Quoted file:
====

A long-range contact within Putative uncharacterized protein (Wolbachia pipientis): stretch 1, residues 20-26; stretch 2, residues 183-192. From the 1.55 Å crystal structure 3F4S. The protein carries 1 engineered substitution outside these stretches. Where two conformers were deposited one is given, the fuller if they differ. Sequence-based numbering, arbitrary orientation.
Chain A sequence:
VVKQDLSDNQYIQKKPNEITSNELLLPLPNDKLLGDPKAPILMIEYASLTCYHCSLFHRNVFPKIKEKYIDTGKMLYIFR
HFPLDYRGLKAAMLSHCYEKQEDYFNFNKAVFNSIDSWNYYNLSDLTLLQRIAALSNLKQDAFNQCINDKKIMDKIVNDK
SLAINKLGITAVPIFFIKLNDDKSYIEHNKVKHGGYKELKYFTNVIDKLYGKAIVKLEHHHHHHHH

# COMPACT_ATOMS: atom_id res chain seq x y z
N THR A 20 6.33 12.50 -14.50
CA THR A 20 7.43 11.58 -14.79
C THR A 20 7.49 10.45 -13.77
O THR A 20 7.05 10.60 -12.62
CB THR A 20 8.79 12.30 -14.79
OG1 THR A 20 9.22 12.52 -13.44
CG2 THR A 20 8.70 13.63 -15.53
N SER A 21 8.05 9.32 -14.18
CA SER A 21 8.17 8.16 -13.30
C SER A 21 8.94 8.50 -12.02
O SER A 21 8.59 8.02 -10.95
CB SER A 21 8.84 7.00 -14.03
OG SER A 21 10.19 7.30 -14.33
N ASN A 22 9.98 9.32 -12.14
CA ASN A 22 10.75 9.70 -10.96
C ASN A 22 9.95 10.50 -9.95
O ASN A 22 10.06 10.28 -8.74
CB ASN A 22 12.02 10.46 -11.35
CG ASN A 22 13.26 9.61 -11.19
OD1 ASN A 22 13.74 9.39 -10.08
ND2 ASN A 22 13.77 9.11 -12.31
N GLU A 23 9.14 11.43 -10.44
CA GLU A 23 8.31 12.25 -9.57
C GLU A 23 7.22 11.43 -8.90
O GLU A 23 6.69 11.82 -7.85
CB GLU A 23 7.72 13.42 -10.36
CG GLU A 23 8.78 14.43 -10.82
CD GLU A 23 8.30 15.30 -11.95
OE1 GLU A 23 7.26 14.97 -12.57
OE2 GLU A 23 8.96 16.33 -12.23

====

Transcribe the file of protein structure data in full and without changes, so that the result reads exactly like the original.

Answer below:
A long-range contact within Putative uncharacterized protein (Wolbachia pipientis): stretch 1, residues 20-26; stretch 2, residues 183-192. From the 1.55 Å crystal structure 3F4S. The protein carries 1 engineered substitution outside these stretches. Where two conformers were deposited one is given, the fuller if they differ. Sequence-based numbering, arbitrary orientation.
Chain A sequence:
VVKQDLSDNQYIQKKPNEITSNELLLPLPNDKLLGDPKAPILMIEYASLTCYHCSLFHRNVFPKIKEKYIDTGKMLYIFR
HFPLDYRGLKAAMLSHCYEKQEDYFNFNKAVFNSIDSWNYYNLSDLTLLQRIAALSNLKQDAFNQCINDKKIMDKIVNDK
SLAINKLGITAVPIFFIKLNDDKSYIEHNKVKHGGYKELKYFTNVIDKLYGKAIVKLEHHHHHHHH

# COMPACT_ATOMS: atom_id res chain seq x y z
N THR A 20 6.33 12.50 -14.50
CA THR A 20 7.43 11.58 -14.79
C THR A 20 7.49 10.45 -13.77
O THR A 20 7.05 10.60 -12.62
CB THR A 20 8.79 12.30 -14.79
OG1 THR A 20 9.22 12.52 -13.44
CG2 THR A 20 8.70 13.63 -15.53
N SER A 21 8.05 9.32 -14.18
CA SER A 21 8.17 8.16 -13.30
C SER A 21 8.94 8.50 -12.02
O SER A 21 8.59 8.02 -10.95
CB SER A 21 8.84 7.00 -14.03
OG SER A 21 10.19 7.30 -14.33
N ASN A 22 9.98 9.32 -12.14
CA ASN A 22 10.75 9.70 -10.96
C ASN A 22 9.95 10.50 -9.95
O ASN A 22 10.06 10.28 -8.74
CB ASN A 22 12.02 10.46 -11.35
CG ASN A 22 13.26 9.61 -11.19
OD1 ASN A 22 13.74 9.39 -10.08
ND2 ASN A 22 13.77 9.11 -12.31
N GLU A 23 9.14 11.43 -10.44
CA GLU A 23 8.31 12.25 -9.57
C GLU A 23 7.22 11.43 -8.90
O GLU A 23 6.69 11.82 -7.85
CB GLU A 23 7.72 13.42 -10.36
CG GLU A 23 8.78 14.43 -10.82
CD GLU A 23 8.30 15.30 -11.95
OE1 GLU A 23 7.26 14.97 -12.57
OE2 GLU A 23 8.96 16.33 -12.23